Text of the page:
Older women most successful at quitting smoking
NEW YORK, (Reuters) Women who are 65 years old or older are better at quitting smoking than their male counterparts, and new findings show the older men and women are generally better at staying off cigarettes compared with younger smokers.
''Until now, there hasn't been a concerted effort to look at this older population, and physicians generally make less efforts recommending older patients stop smoking,'' Dr. Heather E. Whitson, from Duke University Medical Center, Durham, North Carolina, told Reuters Health.
Although the hazards of smoking are well known, it has been difficult to demonstrate that quitting at an advanced age improves patient outcomes, and the general perception is that best results are achieved when people stop smoking early.
''But what our study tells us is that we do need to be aggressive with this older population too, because it's never too late to benefit from quitting,'' Whitson said. ''We could probably design better quitting programs if we understood better what motivates them to stop.'' Whitson and her colleagues followed 573 elderly smokers over 10 years to determine if the characteristics associated with successful quitting in younger smokers (40 years old on average) are the same in older patients.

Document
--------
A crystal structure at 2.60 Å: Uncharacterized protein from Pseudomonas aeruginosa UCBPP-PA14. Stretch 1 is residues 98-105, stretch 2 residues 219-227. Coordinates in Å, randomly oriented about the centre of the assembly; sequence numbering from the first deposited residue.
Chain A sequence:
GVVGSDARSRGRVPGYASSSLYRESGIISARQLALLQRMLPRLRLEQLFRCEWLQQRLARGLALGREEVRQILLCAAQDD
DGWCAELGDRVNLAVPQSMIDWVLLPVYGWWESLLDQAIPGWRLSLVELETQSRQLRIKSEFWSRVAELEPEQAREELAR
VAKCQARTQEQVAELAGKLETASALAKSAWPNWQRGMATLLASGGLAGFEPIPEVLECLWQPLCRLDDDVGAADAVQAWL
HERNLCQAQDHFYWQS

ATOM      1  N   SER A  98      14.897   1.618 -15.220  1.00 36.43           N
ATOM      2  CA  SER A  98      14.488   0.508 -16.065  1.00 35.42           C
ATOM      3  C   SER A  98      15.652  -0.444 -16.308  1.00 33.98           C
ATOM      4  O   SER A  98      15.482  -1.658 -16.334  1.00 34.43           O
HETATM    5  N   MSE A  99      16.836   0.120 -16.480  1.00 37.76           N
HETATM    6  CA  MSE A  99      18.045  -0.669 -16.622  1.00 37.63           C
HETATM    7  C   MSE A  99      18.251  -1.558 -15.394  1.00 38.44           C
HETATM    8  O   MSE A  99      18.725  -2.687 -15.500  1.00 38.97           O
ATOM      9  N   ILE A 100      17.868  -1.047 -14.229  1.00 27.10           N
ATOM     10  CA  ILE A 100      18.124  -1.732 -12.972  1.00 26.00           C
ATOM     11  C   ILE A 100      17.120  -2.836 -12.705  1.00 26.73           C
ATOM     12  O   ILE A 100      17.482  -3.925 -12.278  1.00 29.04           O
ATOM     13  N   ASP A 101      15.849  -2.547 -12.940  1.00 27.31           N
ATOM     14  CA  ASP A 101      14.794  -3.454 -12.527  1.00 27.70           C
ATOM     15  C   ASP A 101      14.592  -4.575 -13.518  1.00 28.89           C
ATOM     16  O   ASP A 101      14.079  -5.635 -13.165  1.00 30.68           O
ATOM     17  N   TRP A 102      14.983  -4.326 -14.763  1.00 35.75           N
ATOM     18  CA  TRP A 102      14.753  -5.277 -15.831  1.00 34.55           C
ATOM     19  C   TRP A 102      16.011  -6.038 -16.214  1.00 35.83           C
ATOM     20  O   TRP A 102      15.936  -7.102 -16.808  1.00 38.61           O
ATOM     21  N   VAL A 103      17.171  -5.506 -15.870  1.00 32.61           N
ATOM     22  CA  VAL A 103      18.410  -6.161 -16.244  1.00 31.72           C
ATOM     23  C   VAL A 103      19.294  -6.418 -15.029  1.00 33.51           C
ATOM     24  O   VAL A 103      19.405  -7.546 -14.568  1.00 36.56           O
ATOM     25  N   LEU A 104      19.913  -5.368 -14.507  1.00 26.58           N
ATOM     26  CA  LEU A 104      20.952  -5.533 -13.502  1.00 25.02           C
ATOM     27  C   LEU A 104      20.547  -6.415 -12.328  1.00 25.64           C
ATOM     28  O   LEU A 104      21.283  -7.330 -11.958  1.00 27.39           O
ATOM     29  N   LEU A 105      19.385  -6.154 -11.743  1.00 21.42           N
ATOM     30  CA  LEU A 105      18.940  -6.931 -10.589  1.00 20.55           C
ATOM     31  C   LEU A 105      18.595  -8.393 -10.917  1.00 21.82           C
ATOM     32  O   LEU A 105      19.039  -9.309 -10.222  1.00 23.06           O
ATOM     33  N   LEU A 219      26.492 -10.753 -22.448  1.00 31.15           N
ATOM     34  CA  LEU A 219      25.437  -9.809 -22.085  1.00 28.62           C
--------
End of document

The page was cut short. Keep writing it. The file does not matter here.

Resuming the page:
The results, published in the Journal of the American Geriatrics Society, show that over the entire study period, only 16 percent of smokers who quit returned to smoking. This contrasts sharply with previous findings in younger populations, in which the recidivism rate was 30 to 45 percent within 2 years of quitting.
''The lower rates of recidivism can be linked to the higher mortality rates in this population, but they may also reflect a fundamental difference in older smokers,'' Whitson said. ''More research has to be done to identify these specific characteristics.'' The patterns exhibited by elderly smokers were different than those of in younger populations, in which men, for example, tend to be more successful at quitting than women.
''Besides differences in motivations, factors they cannot control may also be influencing them,'' Whitson suggested. ''They could have to do with financial hardship, lack of transportation, harder access to cigarettes or moving into a facility or at a relative's place where smoking isn't allowed.'' Overall, 100 patients managed to stop smoking completely, mostly women. The researchers also found that, among the patients who died during the study period, 44 per cent were successful quitters and 51.6 per cent were non-quitters. However, after controlling for other variables, the difference in 7-year mortality between the groups was not statistically significant.
REUTERS SK KP0848